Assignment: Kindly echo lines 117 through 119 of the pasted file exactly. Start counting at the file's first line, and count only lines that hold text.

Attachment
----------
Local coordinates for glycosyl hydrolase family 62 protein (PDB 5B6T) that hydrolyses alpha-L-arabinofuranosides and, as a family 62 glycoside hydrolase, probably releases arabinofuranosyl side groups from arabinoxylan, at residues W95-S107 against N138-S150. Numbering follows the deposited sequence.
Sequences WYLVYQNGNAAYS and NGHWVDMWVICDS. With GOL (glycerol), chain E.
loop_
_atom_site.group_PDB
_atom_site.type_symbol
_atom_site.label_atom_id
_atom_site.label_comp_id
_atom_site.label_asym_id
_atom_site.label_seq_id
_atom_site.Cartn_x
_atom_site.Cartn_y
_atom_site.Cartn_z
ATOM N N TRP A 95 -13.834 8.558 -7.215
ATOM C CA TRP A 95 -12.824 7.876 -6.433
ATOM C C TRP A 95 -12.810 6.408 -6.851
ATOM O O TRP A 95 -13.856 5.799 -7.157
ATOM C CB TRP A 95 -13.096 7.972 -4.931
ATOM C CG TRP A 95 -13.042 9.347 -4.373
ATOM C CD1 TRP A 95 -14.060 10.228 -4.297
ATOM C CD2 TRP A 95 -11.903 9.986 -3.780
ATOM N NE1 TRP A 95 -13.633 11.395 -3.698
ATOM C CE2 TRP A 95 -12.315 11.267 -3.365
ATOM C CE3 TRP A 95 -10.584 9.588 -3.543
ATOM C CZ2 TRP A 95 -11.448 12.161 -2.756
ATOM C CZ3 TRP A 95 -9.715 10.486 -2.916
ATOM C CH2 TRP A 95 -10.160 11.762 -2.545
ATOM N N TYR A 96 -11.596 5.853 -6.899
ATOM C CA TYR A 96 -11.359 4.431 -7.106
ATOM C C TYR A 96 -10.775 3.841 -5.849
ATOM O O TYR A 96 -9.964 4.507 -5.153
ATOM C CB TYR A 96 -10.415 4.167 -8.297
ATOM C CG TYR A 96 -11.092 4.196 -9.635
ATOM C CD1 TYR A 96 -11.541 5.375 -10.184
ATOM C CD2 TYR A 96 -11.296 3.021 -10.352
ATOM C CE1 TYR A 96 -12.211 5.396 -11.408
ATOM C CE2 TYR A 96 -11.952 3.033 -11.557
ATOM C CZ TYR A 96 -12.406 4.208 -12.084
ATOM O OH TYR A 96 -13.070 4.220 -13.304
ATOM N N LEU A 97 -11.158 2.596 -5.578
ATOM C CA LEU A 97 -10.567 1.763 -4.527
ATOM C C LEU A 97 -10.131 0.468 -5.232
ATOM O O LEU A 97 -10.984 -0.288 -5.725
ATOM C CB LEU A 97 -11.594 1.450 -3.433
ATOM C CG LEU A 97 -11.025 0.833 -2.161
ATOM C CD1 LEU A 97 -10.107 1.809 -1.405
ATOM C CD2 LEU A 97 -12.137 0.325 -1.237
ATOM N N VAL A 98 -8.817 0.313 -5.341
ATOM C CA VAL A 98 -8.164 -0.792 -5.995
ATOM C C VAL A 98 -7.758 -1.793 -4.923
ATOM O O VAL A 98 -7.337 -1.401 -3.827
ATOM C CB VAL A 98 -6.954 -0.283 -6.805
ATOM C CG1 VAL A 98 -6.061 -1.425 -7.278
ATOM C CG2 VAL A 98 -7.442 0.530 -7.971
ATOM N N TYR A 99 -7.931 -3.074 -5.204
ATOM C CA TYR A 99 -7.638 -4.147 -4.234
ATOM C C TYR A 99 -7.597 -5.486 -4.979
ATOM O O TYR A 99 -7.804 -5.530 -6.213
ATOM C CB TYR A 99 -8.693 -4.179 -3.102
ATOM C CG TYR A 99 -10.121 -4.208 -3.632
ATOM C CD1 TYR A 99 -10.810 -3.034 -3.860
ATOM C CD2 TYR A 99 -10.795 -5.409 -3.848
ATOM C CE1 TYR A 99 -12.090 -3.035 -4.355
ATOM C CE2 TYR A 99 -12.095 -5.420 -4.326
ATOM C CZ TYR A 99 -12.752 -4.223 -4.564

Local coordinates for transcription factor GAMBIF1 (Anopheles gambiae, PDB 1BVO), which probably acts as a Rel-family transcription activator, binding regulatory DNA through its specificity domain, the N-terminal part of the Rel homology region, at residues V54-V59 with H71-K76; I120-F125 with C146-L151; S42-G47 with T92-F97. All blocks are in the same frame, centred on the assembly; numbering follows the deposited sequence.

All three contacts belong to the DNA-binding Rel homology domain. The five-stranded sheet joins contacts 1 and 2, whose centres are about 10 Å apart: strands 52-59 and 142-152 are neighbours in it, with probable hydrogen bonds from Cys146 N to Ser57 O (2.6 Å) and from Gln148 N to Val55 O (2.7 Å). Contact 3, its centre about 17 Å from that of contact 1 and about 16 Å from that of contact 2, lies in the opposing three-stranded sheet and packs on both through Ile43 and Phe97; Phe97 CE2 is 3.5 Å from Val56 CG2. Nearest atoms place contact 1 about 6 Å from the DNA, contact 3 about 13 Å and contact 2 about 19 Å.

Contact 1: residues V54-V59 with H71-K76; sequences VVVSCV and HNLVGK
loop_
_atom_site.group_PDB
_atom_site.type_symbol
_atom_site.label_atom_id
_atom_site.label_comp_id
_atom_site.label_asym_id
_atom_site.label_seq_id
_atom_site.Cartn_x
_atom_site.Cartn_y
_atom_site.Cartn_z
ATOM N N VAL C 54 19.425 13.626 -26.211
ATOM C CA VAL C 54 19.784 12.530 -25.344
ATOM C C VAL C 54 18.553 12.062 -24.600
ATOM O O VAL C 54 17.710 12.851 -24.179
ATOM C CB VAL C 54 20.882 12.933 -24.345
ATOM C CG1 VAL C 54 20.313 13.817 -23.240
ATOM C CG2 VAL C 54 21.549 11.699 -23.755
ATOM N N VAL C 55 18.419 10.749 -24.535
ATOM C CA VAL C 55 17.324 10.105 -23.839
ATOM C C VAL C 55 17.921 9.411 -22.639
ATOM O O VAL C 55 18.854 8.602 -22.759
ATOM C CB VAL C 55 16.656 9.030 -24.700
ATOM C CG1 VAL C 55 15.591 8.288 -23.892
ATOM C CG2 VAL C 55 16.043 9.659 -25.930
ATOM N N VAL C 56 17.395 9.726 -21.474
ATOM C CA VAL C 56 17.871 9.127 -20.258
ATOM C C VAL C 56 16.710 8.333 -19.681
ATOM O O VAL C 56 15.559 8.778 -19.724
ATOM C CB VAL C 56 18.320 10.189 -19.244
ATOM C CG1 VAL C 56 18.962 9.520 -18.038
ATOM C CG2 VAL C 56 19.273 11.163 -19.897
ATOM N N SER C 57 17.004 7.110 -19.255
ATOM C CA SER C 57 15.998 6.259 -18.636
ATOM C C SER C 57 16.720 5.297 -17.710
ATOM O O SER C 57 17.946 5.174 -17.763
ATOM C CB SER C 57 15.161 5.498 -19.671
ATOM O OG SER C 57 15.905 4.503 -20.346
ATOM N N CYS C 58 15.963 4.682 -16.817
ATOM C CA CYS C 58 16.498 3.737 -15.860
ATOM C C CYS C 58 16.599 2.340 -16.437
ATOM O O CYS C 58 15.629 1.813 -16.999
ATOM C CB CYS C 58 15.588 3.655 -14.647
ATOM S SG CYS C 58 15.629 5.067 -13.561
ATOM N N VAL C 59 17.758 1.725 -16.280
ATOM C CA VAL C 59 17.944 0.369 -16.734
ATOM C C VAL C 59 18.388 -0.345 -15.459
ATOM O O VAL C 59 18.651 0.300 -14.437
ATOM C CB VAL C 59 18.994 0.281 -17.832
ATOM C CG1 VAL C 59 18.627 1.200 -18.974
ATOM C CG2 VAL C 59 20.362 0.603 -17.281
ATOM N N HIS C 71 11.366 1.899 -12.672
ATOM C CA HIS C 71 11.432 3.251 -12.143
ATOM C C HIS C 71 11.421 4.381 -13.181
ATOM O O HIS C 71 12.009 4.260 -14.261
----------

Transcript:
ATOM C CG2 VAL C 59 20.362 0.603 -17.281
ATOM N N HIS C 71 11.366 1.899 -12.672
ATOM C CA HIS C 71 11.432 3.251 -12.143